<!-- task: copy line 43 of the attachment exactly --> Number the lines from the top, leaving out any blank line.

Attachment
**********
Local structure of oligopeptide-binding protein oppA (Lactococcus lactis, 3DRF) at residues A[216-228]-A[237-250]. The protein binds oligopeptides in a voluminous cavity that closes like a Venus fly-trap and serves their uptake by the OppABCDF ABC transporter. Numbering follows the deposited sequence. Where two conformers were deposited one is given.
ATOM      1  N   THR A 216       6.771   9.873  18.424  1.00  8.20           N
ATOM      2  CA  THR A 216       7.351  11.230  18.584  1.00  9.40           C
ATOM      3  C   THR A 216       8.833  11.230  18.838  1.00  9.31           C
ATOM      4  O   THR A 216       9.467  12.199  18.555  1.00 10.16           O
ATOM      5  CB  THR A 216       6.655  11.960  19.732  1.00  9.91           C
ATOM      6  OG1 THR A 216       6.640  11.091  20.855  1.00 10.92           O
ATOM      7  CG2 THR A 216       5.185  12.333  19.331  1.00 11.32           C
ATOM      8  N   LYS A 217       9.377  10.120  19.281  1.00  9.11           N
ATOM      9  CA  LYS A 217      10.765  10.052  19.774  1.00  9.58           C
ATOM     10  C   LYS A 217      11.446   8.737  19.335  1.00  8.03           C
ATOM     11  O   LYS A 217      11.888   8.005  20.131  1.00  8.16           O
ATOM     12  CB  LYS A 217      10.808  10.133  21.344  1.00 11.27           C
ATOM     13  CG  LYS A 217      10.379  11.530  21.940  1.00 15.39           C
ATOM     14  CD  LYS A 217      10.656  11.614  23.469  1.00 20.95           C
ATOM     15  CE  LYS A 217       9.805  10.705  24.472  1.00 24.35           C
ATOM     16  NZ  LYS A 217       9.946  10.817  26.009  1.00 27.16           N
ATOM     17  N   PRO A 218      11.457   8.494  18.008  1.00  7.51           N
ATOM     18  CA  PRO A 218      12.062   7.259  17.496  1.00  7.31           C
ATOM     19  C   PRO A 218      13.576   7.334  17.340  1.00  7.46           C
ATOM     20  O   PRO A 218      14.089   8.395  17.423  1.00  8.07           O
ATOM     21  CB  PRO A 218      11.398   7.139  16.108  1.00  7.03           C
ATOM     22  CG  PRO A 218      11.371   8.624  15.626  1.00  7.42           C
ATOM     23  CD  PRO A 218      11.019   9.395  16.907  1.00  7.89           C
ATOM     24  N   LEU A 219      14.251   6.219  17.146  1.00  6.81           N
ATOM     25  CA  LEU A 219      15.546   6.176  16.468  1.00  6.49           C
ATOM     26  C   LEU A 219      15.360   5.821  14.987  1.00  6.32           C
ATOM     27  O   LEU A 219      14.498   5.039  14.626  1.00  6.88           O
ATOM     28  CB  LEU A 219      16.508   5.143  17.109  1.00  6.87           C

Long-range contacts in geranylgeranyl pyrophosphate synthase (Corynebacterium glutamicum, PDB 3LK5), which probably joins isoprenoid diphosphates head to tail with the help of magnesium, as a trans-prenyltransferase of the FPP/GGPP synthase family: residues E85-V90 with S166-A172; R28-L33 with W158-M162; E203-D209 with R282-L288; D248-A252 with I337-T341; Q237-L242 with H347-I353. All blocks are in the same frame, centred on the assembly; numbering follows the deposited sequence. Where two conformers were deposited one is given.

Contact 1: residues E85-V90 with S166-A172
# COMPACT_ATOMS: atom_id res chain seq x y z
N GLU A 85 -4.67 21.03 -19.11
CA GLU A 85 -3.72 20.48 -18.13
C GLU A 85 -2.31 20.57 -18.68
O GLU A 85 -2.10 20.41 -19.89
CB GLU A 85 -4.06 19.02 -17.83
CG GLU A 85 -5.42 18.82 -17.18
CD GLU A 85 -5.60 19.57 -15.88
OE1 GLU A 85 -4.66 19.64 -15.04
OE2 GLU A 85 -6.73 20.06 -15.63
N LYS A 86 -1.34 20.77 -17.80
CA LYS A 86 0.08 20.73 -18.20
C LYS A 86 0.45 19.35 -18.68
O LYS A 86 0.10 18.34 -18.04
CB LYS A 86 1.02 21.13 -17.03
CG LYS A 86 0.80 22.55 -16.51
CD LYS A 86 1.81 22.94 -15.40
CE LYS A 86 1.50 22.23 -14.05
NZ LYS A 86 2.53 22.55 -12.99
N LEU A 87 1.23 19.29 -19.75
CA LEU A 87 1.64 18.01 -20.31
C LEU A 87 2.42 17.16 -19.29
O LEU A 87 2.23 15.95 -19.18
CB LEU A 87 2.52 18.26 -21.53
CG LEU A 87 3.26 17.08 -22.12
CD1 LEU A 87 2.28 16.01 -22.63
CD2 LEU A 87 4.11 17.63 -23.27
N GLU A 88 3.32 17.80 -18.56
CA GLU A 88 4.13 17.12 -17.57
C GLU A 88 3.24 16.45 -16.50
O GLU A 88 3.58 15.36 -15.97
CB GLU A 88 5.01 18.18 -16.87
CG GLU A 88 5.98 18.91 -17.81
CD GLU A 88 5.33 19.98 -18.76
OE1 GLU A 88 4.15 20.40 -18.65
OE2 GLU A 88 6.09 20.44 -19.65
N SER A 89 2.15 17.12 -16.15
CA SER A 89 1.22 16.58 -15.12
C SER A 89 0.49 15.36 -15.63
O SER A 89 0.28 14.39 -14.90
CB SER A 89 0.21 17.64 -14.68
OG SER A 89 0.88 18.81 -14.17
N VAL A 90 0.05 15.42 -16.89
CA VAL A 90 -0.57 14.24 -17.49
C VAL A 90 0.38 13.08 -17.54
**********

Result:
CA LYS A 86 0.08 20.73 -18.20